Artist: Magma
Label: Philips
Catalog#: 6395 001/002
Format: Vinyl
Country: France
Released: 1970
A1 Kobaia 10:15
A2 Aïna 6:15
A3 Malaria 4:20
B1 Sohïa 7:35
B2 Sckxyss 3:47
B3 Auraë 10:56
C1 Thaud Zaia 7:06
C2 Naü Ektila 12:55
D1 Stoah 8:05
D2 Mûh 11:13

Alto Saxophone, Tenor Saxophone, Flute - Richard Raux
Composed By - Christian Vander
Composed By - Claude Engel
Composed By - François Cahen
Composed By - Laurent Thibault
Composed By - Teddy Lasry
Design [Maquette] - M.J. Petit
Directed By [Régisseur] - Louis Haig Sarkassian
Drums, Vocals - Christian Vander
Electric Bass, Contrabass - Francis Moze
Engineer - Claude Martenot
Engineer - Roger Roche
Guitar, Flute, Vocals - Claude Engel
Piano - François Cahen
Producer - Laurent Thibault
Soprano Saxophone, Flute [First], Woodwind - Teddy Lasry
Supervised By - Lee Hallyday
Technician [Assistant] - Marcel Engel
Trumpet, Percussion - Alain Charlery
Vocals - Klaus Blasquiz


First issue. Gatefold cover with inwardly folding flaps.
Often referred to with the title ''Kobaïa''.

Strawberry Bricks Entry: 
Magma's music didn't always revolve around its drummer and founder, Christian Vander. Formed in Paris in 1969, the band released two albums for Philips, the first in 1970 and the second in 1971. Some great musicians passed through their ranks, including bassists Laurent Thibault and Francis Moze, pianist François Cahen, guitarist Claude Engel and sax players Teddy Lasry and Yochk'o "Jeff" Seffer. Featuring compositions from Vander and the others, both albums were vaguely jazzy affairs. Of course, Vander's tracks, fueled with considerable dark matter, had the most unique trait: Their musical expression was sung in its own language, Kobaïan, a kind of scat-Germanic phonetic invention. Not only did Vander offer the language, but the entire Magma shtick: inverted tantric symbol, dark black dress and a post-apocalyptic sci-fi storyline. The sprawling double-album Magma offers a solid look toward their future, but musically offers something more grounded. "Kobaia" opens the album with a swing, propelled by Engel's guitar and a great chorus, before breaking down into something improvisational. "Malaria" approaches Gong weirdness, while "Auraë" is a not-quite-realized glimpse of Vander's future direction. The tracks written by Lasry, Cahen, Engel and Thibault on sides two and three present more conventional fusion, yet one distinctively Magma-fied. Their 1971 release Magma 2 (later renamed 1001° Centigrades) saw Engel temporarily depart, but marked another point in the band's development. Thibault was behind the 1972 side project Univeria Zekt and its commercially-minded album, The Unnamables; but then Magma splintered, with Cahen and Seffer departing to form the similar-minded Zao.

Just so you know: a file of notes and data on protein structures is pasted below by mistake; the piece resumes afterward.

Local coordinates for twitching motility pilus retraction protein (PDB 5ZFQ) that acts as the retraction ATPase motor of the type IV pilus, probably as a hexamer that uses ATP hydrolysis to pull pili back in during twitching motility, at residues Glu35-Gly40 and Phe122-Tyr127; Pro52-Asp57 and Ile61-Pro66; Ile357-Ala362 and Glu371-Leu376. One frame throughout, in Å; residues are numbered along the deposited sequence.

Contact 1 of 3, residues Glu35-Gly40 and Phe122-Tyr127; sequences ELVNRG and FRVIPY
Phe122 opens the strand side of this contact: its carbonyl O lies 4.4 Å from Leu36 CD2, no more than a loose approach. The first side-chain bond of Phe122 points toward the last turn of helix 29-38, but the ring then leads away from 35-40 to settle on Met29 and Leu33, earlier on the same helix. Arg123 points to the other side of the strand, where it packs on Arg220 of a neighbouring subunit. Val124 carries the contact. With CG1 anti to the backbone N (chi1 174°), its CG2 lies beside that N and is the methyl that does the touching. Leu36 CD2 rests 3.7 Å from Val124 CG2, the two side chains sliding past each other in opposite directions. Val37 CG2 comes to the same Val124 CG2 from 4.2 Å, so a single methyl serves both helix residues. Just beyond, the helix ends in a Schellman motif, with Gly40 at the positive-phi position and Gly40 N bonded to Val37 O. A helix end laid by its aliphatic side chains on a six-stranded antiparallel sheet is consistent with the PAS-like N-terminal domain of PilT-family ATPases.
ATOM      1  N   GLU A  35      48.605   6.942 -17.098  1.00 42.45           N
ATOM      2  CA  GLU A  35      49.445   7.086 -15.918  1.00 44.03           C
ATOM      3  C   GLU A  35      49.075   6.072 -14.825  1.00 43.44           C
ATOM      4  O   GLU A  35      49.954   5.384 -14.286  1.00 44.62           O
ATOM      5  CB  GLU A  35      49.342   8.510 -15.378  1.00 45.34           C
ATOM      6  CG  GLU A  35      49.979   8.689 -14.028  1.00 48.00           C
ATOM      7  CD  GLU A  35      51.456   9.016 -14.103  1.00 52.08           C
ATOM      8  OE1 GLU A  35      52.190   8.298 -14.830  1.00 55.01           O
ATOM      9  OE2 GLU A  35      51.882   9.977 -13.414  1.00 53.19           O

Your rating: None Average: 4.3 (3 votes)